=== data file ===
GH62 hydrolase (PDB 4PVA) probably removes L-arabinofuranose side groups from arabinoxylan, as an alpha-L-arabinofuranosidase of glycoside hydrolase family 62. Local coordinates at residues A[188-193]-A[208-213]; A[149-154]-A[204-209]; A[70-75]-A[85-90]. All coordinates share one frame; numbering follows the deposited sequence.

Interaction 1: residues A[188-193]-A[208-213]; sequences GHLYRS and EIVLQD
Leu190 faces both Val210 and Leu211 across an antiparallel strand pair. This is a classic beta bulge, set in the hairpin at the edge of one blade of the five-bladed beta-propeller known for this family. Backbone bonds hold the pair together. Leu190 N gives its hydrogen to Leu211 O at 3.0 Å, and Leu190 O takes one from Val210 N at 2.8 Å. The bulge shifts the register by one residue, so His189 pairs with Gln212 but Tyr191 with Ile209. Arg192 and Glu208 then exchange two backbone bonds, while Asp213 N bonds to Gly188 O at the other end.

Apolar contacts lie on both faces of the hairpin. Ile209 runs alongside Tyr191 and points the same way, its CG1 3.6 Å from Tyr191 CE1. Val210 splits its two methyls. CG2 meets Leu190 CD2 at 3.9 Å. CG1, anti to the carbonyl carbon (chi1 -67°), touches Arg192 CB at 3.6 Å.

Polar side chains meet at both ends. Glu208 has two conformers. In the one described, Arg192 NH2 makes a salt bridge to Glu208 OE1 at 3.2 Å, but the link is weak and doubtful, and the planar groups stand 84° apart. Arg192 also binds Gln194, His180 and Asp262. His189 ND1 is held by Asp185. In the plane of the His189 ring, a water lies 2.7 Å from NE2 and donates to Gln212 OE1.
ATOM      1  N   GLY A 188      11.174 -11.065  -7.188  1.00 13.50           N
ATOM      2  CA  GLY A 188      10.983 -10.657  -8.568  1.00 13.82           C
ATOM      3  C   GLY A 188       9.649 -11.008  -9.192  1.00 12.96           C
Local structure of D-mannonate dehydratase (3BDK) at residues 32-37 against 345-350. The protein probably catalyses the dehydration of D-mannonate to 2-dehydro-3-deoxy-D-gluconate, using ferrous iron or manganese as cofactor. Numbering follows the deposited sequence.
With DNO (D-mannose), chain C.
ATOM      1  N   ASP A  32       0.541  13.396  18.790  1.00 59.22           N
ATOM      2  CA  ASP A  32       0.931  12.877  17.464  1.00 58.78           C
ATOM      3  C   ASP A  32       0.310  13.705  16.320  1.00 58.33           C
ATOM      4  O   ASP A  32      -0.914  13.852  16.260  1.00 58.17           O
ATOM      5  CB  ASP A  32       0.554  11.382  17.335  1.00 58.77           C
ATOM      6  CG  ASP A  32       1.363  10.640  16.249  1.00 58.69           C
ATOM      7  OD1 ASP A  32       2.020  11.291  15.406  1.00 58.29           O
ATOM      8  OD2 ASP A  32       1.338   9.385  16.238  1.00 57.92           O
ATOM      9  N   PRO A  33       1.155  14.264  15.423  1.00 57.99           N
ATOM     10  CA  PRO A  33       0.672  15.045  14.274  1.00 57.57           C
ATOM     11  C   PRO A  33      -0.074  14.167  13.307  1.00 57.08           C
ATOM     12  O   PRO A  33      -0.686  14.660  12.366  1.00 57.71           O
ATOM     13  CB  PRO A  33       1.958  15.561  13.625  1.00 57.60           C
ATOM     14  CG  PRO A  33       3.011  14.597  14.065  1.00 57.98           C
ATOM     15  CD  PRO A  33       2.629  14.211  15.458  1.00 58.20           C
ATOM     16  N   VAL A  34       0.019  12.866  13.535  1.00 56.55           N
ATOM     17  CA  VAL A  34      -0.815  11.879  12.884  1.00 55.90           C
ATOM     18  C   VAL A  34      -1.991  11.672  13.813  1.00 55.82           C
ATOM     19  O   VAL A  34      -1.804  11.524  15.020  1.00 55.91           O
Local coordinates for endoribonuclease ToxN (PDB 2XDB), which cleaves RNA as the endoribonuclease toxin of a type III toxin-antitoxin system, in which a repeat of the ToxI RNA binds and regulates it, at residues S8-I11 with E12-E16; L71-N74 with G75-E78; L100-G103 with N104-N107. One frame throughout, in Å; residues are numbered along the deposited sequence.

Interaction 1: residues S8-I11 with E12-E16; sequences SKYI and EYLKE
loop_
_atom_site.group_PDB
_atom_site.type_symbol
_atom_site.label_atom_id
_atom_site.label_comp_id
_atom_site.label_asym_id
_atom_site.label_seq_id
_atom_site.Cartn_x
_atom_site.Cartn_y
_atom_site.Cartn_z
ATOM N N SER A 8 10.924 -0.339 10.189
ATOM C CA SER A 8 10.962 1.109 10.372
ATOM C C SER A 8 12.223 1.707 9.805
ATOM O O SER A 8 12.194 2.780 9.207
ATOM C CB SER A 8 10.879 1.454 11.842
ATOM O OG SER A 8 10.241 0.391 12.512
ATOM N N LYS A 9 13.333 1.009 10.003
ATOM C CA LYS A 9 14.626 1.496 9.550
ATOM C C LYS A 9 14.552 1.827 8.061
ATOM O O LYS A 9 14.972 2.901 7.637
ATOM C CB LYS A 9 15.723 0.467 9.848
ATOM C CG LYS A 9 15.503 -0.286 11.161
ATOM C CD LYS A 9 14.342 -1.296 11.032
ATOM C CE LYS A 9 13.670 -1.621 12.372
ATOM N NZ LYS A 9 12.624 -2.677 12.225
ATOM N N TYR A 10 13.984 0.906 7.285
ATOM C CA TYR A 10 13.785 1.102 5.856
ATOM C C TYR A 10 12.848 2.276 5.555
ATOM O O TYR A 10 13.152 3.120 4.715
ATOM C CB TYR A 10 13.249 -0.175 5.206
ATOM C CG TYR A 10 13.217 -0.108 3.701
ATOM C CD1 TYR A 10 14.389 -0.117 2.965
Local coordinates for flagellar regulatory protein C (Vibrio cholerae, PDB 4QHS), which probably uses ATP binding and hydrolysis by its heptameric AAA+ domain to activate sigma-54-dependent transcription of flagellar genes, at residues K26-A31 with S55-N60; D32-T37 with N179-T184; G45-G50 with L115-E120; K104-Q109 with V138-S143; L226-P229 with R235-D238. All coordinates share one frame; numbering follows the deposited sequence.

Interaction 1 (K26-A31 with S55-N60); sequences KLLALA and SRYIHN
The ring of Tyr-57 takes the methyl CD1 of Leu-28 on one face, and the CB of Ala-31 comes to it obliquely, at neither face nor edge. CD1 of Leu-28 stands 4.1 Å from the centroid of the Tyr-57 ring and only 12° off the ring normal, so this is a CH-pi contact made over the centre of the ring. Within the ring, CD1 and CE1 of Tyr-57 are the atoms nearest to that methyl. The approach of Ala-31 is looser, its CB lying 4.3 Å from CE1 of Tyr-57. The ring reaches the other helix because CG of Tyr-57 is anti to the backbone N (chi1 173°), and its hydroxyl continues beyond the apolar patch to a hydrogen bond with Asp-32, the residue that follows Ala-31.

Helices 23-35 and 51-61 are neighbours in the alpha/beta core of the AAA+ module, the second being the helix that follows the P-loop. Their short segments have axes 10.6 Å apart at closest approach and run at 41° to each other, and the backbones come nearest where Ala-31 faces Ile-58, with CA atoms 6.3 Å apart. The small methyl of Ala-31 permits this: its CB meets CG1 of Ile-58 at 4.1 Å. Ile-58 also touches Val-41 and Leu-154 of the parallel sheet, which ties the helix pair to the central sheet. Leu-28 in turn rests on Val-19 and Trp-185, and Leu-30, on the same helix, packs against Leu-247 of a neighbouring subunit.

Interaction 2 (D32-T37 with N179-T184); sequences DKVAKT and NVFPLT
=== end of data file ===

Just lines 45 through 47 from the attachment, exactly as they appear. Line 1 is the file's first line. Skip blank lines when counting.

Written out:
ATOM O O SER A 8 12.194 2.780 9.207
ATOM C CB SER A 8 10.879 1.454 11.842
ATOM O OG SER A 8 10.241 0.391 12.512